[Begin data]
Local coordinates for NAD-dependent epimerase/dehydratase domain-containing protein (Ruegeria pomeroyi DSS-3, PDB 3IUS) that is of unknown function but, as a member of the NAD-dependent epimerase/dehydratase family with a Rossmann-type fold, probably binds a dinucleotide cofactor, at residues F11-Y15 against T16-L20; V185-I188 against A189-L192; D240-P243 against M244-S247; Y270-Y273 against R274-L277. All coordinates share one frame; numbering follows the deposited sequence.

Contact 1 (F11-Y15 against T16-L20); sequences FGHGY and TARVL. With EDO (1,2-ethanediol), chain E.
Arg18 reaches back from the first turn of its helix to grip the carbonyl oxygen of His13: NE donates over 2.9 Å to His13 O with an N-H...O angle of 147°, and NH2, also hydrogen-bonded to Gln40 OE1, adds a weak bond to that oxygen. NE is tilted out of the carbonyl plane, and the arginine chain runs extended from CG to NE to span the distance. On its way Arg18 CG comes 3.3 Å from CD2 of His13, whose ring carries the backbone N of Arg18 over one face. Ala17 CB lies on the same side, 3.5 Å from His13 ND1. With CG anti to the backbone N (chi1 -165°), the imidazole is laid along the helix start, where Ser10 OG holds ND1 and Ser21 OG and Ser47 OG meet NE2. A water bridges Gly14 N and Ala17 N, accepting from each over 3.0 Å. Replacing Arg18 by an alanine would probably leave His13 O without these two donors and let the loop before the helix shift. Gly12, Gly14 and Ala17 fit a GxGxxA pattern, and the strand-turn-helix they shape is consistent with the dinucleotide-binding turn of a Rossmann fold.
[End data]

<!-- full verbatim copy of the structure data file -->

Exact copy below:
Local coordinates for NAD-dependent epimerase/dehydratase domain-containing protein (Ruegeria pomeroyi DSS-3, PDB 3IUS) that is of unknown function but, as a member of the NAD-dependent epimerase/dehydratase family with a Rossmann-type fold, probably binds a dinucleotide cofactor, at residues F11-Y15 against T16-L20; V185-I188 against A189-L192; D240-P243 against M244-S247; Y270-Y273 against R274-L277. All coordinates share one frame; numbering follows the deposited sequence.

Contact 1 (F11-Y15 against T16-L20); sequences FGHGY and TARVL. With EDO (1,2-ethanediol), chain E.
Arg18 reaches back from the first turn of its helix to grip the carbonyl oxygen of His13: NE donates over 2.9 Å to His13 O with an N-H...O angle of 147°, and NH2, also hydrogen-bonded to Gln40 OE1, adds a weak bond to that oxygen. NE is tilted out of the carbonyl plane, and the arginine chain runs extended from CG to NE to span the distance. On its way Arg18 CG comes 3.3 Å from CD2 of His13, whose ring carries the backbone N of Arg18 over one face. Ala17 CB lies on the same side, 3.5 Å from His13 ND1. With CG anti to the backbone N (chi1 -165°), the imidazole is laid along the helix start, where Ser10 OG holds ND1 and Ser21 OG and Ser47 OG meet NE2. A water bridges Gly14 N and Ala17 N, accepting from each over 3.0 Å. Replacing Arg18 by an alanine would probably leave His13 O without these two donors and let the loop before the helix shift. Gly12, Gly14 and Ala17 fit a GxGxxA pattern, and the strand-turn-helix they shape is consistent with the dinucleotide-binding turn of a Rossmann fold.